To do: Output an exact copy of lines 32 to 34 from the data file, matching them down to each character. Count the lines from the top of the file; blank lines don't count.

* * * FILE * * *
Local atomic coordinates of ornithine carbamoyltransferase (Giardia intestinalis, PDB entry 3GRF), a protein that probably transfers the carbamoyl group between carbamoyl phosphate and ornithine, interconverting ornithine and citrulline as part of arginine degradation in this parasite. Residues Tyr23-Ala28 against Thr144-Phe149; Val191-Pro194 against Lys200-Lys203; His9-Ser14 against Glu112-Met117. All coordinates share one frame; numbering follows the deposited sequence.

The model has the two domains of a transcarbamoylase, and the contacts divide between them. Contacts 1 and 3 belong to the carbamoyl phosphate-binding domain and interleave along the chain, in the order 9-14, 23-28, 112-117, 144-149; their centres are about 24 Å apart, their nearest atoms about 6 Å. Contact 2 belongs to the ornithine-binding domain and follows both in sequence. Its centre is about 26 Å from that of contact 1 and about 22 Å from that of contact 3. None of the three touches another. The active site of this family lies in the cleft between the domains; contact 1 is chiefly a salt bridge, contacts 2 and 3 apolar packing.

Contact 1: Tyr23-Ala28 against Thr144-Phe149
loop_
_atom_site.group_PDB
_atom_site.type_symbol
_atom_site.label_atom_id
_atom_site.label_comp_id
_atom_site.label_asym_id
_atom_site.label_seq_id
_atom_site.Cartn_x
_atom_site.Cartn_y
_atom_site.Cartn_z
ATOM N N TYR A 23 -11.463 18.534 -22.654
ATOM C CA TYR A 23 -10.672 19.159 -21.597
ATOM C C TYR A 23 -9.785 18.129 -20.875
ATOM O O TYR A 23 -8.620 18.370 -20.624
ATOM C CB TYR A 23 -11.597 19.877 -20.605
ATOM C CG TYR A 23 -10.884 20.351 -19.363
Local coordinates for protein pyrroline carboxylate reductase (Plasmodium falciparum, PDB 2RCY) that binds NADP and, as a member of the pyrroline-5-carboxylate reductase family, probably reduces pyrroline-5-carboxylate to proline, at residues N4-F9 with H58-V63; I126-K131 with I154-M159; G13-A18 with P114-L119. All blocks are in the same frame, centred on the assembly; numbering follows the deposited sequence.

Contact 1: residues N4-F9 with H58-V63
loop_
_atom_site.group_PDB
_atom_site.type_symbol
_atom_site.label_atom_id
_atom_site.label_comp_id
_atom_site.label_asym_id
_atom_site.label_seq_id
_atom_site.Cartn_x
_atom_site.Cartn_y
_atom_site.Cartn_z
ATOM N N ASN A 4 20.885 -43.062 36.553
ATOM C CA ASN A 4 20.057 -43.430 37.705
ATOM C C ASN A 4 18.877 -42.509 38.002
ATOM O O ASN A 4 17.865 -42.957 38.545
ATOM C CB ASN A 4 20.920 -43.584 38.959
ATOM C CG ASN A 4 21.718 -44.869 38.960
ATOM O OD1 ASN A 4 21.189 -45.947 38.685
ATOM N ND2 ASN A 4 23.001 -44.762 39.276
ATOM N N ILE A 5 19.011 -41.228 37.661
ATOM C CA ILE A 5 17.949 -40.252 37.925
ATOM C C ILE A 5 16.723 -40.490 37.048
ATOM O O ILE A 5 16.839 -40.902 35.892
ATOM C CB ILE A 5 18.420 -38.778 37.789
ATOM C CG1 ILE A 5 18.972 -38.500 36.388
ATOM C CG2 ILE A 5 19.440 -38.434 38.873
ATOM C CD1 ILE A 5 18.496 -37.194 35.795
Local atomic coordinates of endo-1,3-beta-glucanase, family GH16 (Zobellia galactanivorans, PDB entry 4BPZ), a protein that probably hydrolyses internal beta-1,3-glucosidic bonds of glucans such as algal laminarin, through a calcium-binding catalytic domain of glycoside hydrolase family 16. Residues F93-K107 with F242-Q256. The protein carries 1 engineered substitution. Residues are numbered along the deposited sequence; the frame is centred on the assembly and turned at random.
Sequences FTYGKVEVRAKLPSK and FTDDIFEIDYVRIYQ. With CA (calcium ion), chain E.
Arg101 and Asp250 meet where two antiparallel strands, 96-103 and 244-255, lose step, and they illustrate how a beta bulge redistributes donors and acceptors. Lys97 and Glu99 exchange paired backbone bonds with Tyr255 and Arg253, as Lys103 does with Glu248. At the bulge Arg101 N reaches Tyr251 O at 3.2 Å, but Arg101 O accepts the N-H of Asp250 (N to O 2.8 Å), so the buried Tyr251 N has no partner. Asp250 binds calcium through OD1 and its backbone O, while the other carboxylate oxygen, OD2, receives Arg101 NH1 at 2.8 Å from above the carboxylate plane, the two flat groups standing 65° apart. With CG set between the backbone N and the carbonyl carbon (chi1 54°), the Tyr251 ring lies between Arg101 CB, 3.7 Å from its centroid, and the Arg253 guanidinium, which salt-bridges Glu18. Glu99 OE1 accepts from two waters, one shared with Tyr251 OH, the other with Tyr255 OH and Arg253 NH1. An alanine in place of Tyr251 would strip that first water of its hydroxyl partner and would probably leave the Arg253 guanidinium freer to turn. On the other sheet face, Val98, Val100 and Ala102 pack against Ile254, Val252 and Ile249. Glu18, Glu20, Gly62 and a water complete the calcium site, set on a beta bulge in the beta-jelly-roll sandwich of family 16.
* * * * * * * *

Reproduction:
ATOM N N ASN A 4 20.885 -43.062 36.553
ATOM C CA ASN A 4 20.057 -43.430 37.705
ATOM C C ASN A 4 18.877 -42.509 38.002